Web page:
The output of flip-flop 40 is connected to the 5" input of flip-flop 42. The output of flip-flop 42 is connected to the input of flip-flop 44 and to and circuit 52. The output of master clock 32 is also connected to and circuit 52. The and circuit is of a character that it takes both an input from flip-flop 42 and from master clock 32 for it to have an output on conduit 54. The output of flip-flop 44 is connected to the 5 input of flip-flop 46. The output of flip-flop 46 is connected to and circuit 56. Also connected to one of the inputs of and circuit 56 is the output of master clock 32. And circuit 56 is similar to and circuit 52, i.e., it requires an input pulse on each of the inputs at the same time to have an output pulse. As will be seen, flip-flops 40 and 42 can be called a delay unit 41 and flip-flops 44 and 46 can be termed a delay unit 45 since they effectively delay the time of occurrence of the clock pulses from clock 1.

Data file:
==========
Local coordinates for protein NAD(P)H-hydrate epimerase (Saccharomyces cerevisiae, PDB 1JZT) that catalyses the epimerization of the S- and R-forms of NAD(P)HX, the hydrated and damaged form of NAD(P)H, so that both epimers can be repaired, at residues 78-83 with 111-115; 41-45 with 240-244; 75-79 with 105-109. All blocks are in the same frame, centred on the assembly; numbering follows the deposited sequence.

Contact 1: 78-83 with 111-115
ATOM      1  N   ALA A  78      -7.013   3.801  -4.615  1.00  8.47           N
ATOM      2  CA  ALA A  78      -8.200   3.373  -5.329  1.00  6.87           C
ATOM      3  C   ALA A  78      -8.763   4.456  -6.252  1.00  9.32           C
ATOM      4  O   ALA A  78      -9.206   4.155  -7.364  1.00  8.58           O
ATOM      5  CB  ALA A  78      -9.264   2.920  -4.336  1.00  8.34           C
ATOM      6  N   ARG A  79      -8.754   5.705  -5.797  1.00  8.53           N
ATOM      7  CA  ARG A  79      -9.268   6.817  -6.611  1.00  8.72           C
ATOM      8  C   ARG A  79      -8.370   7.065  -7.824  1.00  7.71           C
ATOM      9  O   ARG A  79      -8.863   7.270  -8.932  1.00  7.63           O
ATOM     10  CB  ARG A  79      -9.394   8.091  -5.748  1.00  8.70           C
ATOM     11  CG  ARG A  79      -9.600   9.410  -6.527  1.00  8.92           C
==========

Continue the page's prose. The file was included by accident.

The output of clock 2 (36) is fed or is electrically connected to the 5 input of flip-flop 50 and to one of the inputs of and circuit 58 which is similar to "and" circuits 52 and 56. Clock 2 is so designed that the output pulse duration is equal to and coincident with a complete cycle of the master clock pulse train. The output of master clock 32 is also electrically connected to an inverter 60. This inverter is an electrical circuit means which changes an on state to an off state, and vice versa. The output of inverter 60 is fed to one of the input and circuits 58 and to one of the inputs to another and circuit 60 which is similar to and circuit 58. The output of fiipdiop 50 is connected to one of the inputs to and circuit 60.